Procedure and Extensions

Time: Two or more 60-minute class periods

  1. Depending upon students' grade and maturity levels, have students read the essay, "Myth or Fact." Then, announce to your students that they will be participating in a classroom HIV/AIDS research conference.

  2. Divide the class into teams and provide each team with the HIV/AIDS data tables you have selected. The data describe the incidence of new HIV infections for the United States in the years 2006, 2009, and the prevalence of AIDS in the U.S. in the year 2007.

  3. Challenge each team to review the data in the CDC tables and produce a graph, chart or some other document that illustrates the relationship between the data in two or more of the tables. Students should be careful to note whether a table is reporting data by percentage or raw number. Each team’s goal is to create a presentation on the HIV/AIDS pandemic as it relates to the U.S. Presentations should explain students’ observations clearly, in a way the entire class will be able to understand. If desired, the U.S. data can be related to worldwide numbers examined in the previous activity, “Mapping the Spread of HIV/AIDS.”

  4. Discuss different ways to interpret and present the data through tables, graphs, diagrams etc. For example, students might elect to use graphs in the form of bar charts, pie charts, scatter plots, etc. Also, allow students to be creative in their choices of media used to communicate their findings (e.g., posters, flip-charts, PowerPoint® presentations, artwork, video, etc.).

  5. Help students understand how to read and compare the different tables. They will see the abbreviation, “N,” used to refer to the total number of subjects represented in a table.

    Because different statistical methods were used to derive information for the tables, some tables relating to the same topic have different “N” values. For example, in some tables, the numbers for Asian/Pacific Islander and American Indian/Alaska Native groups are too small to allow for accurate estimates. Consequently, totals for those racial/ethnic groups are not included in some tables, which reduces the tables’ “N” value.

    The table presenting the incidence of new HIV infections presents data as a rate per 100,000. This means, as an example, that for each 100,000 Hispanic/Latino persons in the United States, 40 individuals acquired a new HIV infection in 2009. (Note: some tables present data as percentages rather than raw numbers.)

  6. Conduct a class “HIV/AIDS Research Conference,” during which students share their presentations, explain the data they used and present their conclusions.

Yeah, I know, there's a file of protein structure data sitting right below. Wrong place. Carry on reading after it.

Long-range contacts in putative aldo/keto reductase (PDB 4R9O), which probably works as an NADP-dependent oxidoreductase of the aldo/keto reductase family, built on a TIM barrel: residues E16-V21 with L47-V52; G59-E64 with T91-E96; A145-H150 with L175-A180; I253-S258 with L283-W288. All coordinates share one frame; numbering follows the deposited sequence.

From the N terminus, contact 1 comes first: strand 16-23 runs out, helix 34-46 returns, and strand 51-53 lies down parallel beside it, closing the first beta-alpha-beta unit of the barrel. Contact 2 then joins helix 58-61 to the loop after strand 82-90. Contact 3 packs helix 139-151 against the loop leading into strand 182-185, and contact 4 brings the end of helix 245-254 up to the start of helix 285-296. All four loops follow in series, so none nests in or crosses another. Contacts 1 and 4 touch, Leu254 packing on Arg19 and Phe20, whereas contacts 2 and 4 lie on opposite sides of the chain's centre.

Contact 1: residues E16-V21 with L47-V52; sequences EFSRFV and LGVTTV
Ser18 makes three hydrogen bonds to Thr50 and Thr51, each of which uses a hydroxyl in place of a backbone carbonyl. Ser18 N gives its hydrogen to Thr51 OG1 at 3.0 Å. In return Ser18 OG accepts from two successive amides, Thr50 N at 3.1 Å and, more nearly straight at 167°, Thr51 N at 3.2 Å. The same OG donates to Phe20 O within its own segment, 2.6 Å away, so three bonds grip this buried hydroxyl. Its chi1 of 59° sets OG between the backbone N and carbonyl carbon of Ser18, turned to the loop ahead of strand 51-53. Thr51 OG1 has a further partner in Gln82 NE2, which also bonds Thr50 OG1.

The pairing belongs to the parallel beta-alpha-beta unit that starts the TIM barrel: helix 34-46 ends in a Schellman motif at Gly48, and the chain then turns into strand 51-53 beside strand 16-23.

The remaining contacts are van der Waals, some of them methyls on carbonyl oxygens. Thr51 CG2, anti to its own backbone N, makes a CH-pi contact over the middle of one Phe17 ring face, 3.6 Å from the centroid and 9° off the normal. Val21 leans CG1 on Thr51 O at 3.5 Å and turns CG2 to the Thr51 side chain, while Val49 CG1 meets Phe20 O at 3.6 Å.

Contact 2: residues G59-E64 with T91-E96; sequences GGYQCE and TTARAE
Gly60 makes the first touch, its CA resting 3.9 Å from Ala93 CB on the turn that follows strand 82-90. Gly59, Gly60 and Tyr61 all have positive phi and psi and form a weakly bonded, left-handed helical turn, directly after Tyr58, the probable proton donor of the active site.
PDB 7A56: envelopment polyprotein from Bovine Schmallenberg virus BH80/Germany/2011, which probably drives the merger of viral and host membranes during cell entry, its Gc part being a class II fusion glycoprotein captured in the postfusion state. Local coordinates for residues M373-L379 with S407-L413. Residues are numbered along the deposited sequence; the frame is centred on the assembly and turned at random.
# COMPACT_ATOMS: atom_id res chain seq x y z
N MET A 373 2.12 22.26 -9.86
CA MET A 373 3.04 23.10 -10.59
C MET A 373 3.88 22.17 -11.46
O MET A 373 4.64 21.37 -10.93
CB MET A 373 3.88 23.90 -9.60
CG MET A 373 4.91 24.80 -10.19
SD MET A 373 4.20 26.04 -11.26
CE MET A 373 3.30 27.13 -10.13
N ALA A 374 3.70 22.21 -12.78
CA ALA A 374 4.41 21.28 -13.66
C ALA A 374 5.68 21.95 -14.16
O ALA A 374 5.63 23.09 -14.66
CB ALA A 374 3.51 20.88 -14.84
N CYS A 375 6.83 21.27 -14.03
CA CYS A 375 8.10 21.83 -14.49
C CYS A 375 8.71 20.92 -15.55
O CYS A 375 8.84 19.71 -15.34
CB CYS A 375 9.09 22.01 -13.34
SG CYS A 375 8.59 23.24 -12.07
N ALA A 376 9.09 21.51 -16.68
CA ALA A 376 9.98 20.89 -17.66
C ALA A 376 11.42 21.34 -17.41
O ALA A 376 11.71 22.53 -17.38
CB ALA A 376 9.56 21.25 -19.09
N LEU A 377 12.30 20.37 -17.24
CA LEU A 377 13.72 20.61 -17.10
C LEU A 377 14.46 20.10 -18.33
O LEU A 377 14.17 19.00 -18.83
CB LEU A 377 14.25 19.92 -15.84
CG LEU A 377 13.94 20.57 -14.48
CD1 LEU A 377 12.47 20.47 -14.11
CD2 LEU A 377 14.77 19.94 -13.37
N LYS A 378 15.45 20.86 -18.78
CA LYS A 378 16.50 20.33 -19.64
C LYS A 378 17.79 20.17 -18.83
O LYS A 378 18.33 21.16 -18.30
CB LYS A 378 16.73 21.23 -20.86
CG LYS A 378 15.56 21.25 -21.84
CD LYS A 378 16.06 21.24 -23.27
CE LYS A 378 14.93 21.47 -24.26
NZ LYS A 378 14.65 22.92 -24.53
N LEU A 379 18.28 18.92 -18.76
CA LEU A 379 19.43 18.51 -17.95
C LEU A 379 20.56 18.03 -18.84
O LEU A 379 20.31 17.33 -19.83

7. Discuss each team’s findings with the entire class. Some of the questions below may help to promote student responses and learning.

  • What do your data show?

  • Based on the data, which groups are at greatest risk for contracting HIV?

  • How do these totals relate to the population as a whole?

  • Are males or females more likely to become infected with HIV?

  • Is any age or racial/ethnic group untouched by HIV/AIDS?

  • Why are HIV and AIDS reported separately in the tables?

  • Is HIV transmission limited to homosexual contact?

Sample Conclusions

  • The prevalence of HIV infection in the U.S. is well below that in some nations, but it is nevertheless a major health issue in our country.

  • Although Black/African Americans make up only 13% of the total U.S. population, they accounted for a disproportionately high number (45%) of the new HIV infections in 2006.


Extensions

  • Talk with your students about the ways to prevent HIV infection. The U.S. Centers for Disease Control and Prevention provide explicit information on prevention measures. Your school or school district may have specific recommendations about how to discuss this topic with students (cdc.gov/hiv/topics).

  • Invite a public health medical professional to visit your class. Have student teams present their findings again, and discuss the results with this guest.

Related Content

  • HIV/AIDS

    HIV/AIDS Teacher Guide

    Students read essays, conduct activities, and use actual data from the CDC and other sources to learn about HIV/AIDS and the spread of disease. (5 activities, 5 essays)

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    X-Times: Career Options Reading

    Student magazine: Special issue featuring healthcare professionals who discuss why each chose his or her career, educational requirements needed to obtain the job, and day-to-day responsibilities.

  • X-Times: Microbes

    X-Times: Microbes Reading

    Student magazine: Articles focusing on microbes, both helpful and harmful. Includes a special report, "HIV/AIDS: The Virus and the Epidemic."


Funded by the following grant(s)

Science Education Partnership Award, NIH

Science Education Partnership Award, NIH

MicroMatters
Grant Number: 5R25RR018605